It’s the season for this sort of thing. British movie-reënactment fever has hit Broadway, thanks to this import from the West End and another, the “Back to the Future” musical, playing a few blocks away, at the Winter Garden. There, too, the actors are exactly aping performances that are now decades old; Casey Likes doesn’t just play Marty McFly, boy guitarist and time traveller—he plays Michael J. Fox playing Marty McFly, imitating each gesture Fox made with his chin in 1985. I did not, I admit, enjoy “Shark” or “Future” on their own comic terms, but I did find that thinking about the pair of them sent me into long reveries about what theatre is for. In my bleaker thoughts, I wondered whether drama has been reduced to a kind of auxiliary feature for cinematic intellectual property, aiming to produce only minor feelings like recognition and comfort. The cheerier ideas were about theatre as graveside ritual, in which we impersonate or digest our ancestors to defeat death. So not that much cheerier.

There’s a bit in “Shark” when the three men note that Spielberg didn’t want celebrities in the lead roles—for “reasons of realism,” Scheider says. In the play’s case, Ian Shaw’s casting does certainly break open its realistic surface. What does that leave? I think it turns the show into a caliper that gauges the widening distances between this fallen world of glossy imitations and the movie’s grittier, brinier one; between one Shaw and another; between Spielberg’s ambitious fusion of art and entertainment and what we find ourselves watching now.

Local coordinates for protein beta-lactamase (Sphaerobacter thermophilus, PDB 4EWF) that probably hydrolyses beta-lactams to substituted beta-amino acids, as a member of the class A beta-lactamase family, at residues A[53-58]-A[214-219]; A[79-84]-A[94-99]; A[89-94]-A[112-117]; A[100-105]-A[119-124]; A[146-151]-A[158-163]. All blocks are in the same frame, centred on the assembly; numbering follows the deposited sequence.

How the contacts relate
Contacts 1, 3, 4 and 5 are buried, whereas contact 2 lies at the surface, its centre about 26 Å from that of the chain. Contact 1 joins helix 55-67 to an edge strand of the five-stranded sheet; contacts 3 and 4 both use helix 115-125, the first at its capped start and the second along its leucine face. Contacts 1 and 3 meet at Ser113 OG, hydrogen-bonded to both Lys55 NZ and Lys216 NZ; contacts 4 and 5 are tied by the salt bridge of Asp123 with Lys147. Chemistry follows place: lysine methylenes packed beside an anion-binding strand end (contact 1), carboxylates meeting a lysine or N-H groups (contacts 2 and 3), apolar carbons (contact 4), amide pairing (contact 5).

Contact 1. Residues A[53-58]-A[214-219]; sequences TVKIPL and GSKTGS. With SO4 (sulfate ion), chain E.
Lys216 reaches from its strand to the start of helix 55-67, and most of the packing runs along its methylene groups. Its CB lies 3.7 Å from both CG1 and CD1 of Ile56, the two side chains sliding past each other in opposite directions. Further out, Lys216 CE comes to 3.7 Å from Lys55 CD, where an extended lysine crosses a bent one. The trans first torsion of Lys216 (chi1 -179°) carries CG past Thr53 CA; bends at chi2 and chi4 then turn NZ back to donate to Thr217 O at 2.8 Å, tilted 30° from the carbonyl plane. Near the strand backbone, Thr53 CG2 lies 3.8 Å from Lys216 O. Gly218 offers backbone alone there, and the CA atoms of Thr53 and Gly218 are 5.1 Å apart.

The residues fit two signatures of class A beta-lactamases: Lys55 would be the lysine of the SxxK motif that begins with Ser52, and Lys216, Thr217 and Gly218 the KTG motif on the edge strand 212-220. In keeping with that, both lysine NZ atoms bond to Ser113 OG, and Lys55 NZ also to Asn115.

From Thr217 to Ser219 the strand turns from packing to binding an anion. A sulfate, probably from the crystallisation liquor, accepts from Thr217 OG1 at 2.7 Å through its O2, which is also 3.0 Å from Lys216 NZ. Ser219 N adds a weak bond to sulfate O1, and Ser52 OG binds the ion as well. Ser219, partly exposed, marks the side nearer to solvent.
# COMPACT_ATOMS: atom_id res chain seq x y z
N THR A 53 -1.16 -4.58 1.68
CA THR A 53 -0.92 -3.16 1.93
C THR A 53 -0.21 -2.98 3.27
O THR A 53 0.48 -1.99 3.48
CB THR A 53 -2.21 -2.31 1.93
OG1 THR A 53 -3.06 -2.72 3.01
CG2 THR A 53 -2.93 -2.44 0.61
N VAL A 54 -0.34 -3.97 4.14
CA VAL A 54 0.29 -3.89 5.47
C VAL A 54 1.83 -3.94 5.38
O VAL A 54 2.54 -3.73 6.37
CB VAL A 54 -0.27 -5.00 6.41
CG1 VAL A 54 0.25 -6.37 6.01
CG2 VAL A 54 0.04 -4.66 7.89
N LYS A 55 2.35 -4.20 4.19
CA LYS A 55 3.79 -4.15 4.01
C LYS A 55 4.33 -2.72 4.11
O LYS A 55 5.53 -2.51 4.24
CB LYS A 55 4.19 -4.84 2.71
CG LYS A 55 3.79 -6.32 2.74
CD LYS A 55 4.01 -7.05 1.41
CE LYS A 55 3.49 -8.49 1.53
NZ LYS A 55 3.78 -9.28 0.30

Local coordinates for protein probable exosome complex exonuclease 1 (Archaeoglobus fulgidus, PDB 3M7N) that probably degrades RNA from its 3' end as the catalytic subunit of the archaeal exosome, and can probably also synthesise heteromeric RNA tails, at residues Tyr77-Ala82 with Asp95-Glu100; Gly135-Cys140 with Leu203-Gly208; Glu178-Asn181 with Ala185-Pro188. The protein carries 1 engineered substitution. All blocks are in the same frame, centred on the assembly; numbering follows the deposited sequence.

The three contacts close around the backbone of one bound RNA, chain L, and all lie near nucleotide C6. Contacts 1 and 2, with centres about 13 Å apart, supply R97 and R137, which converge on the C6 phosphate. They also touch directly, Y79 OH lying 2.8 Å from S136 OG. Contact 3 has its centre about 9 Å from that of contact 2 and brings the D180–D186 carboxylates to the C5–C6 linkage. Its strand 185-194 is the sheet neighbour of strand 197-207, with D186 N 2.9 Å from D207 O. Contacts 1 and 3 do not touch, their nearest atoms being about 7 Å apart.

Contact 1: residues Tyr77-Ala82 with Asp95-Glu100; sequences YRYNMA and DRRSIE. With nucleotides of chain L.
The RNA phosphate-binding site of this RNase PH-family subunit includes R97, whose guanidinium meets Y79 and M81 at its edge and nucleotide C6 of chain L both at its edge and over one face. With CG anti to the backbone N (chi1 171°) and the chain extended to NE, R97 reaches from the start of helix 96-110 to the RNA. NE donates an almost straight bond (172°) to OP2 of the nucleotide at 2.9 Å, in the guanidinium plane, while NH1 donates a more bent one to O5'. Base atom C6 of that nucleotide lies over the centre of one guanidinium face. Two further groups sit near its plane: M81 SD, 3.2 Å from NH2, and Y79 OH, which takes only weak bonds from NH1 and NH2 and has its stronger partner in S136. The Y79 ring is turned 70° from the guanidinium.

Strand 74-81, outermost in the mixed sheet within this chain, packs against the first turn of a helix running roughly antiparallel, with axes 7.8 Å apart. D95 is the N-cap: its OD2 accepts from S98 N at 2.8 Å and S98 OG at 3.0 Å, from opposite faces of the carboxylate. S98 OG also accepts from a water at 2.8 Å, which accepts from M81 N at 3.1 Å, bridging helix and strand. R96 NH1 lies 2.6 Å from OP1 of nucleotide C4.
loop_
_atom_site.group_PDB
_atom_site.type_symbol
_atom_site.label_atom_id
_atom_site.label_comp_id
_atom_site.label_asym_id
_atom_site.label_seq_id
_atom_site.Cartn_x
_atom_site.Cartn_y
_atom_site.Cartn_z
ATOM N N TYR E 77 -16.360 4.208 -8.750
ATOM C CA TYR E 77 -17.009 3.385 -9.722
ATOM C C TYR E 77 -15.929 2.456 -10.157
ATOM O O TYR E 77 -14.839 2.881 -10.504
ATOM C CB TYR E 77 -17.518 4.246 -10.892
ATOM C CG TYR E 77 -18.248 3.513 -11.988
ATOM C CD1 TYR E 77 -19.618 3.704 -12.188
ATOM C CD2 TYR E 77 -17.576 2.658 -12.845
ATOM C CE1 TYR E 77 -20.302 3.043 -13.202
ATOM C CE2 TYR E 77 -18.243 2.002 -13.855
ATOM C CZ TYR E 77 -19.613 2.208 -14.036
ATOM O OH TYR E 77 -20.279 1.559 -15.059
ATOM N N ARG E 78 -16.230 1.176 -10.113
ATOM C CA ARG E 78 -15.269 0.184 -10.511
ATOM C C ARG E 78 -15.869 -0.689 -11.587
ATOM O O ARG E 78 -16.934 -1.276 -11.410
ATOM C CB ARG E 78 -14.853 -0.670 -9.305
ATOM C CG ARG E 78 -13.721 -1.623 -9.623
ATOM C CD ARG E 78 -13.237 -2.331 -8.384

For example, Donnell’s Scheider has a wordless scene in which he strips to his micro-swimsuit to sunbathe. To prepare, Donnell has whittled himself into a hard-muscled sculpture. He’s done impressive work, but he doesn’t actually resemble Scheider, who was thin as a tomcat, yes, but also relaxed and liquid in his skin. The strip sequence is dramaturgically unnecessary, but at least it’s metaphorically telling about the immense effort it takes to copy another generation. Copying has its costs; certain kinds of reverence are corrosive. Perhaps the “Jaws” whale fall has all rotted away, and there’s finally too little of its original nourishment to go around. Did I mention that the latest shark movie, “Meg 2: The Trench,” is now in theatres? Scrape and scrape at those bones, but eventually there’s nothing there but ocean floor. ♦

#Shark #Broken #Circles #Guts #Jaws